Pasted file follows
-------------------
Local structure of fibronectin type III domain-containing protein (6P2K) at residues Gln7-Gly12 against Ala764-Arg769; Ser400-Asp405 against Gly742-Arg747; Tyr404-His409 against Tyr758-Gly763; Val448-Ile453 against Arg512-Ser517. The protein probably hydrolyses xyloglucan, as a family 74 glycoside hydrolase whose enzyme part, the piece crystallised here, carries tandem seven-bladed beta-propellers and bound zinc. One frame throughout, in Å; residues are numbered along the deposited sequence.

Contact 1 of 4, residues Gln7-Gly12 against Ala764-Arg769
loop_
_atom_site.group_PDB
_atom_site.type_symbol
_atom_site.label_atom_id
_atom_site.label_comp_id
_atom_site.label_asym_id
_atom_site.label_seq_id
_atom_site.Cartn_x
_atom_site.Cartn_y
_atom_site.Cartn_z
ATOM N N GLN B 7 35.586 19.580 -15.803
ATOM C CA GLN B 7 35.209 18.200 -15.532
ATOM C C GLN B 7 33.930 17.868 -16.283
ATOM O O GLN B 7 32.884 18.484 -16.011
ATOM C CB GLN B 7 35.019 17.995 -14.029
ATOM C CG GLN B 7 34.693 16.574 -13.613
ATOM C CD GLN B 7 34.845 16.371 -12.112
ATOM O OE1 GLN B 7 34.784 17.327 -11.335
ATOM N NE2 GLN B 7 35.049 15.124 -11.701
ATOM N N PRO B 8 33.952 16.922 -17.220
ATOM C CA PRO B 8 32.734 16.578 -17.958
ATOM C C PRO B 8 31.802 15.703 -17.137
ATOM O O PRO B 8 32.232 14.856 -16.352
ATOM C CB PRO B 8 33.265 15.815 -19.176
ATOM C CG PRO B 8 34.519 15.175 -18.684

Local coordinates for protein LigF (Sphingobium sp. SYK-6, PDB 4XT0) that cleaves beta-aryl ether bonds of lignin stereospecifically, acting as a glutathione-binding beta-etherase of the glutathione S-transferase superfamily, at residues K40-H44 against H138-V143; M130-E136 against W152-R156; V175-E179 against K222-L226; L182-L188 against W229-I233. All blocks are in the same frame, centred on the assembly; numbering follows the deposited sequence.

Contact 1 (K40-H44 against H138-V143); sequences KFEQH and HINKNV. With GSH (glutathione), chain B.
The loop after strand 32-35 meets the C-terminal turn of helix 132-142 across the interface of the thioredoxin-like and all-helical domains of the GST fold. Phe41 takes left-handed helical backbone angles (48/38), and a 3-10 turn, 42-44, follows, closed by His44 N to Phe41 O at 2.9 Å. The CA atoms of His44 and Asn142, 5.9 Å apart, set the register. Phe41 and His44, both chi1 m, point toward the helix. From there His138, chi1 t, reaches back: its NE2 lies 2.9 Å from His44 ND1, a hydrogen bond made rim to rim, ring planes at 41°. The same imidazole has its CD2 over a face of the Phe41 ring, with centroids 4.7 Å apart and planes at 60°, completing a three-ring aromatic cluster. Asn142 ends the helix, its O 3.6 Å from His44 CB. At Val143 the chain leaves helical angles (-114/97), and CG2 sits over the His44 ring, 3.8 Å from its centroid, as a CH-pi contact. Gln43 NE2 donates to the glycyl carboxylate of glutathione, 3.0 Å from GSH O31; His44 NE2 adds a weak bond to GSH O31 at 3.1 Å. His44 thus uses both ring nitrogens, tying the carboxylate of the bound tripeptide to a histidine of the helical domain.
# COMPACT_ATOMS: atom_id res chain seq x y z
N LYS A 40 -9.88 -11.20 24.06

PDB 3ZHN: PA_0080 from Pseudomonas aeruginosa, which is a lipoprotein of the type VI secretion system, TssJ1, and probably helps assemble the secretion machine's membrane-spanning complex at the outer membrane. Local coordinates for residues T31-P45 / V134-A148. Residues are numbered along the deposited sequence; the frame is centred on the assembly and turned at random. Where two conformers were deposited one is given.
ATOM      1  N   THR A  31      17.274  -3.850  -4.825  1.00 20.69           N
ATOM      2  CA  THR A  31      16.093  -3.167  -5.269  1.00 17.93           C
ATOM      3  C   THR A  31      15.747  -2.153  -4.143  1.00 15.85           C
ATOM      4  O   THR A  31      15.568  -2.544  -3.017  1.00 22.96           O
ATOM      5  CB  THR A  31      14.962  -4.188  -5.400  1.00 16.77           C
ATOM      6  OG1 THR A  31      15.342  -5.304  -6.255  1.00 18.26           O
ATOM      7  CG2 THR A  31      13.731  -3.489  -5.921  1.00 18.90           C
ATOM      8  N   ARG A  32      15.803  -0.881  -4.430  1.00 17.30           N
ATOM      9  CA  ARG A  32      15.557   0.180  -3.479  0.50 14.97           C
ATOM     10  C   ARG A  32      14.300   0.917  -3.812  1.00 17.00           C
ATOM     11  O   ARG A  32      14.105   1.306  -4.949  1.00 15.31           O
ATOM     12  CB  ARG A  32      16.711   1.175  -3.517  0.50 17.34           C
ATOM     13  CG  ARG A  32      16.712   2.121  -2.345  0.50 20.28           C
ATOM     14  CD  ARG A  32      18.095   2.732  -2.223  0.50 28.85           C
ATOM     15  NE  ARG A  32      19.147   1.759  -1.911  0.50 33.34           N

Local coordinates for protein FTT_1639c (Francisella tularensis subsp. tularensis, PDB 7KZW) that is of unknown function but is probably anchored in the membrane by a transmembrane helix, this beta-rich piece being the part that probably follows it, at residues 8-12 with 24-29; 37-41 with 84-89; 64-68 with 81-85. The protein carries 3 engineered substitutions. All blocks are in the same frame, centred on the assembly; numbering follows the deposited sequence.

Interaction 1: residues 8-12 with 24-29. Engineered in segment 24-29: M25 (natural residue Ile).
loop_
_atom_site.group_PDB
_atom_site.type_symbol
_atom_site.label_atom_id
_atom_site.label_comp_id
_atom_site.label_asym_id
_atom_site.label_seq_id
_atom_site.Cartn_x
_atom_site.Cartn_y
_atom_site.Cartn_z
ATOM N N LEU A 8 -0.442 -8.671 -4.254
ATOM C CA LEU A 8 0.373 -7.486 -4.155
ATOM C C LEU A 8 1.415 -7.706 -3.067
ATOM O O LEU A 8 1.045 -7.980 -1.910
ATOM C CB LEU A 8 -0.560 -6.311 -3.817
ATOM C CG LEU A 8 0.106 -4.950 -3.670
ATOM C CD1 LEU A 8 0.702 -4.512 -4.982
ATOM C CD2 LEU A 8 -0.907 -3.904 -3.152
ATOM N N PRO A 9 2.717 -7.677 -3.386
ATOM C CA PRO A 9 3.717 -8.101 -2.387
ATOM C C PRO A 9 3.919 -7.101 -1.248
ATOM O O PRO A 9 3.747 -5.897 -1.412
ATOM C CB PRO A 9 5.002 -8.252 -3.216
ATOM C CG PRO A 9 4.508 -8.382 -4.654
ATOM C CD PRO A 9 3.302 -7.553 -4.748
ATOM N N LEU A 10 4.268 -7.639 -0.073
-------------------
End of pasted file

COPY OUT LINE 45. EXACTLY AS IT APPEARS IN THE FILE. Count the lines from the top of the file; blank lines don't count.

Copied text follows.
ATOM     12  CB  ARG A  32      16.711   1.175  -3.517  0.50 17.34           C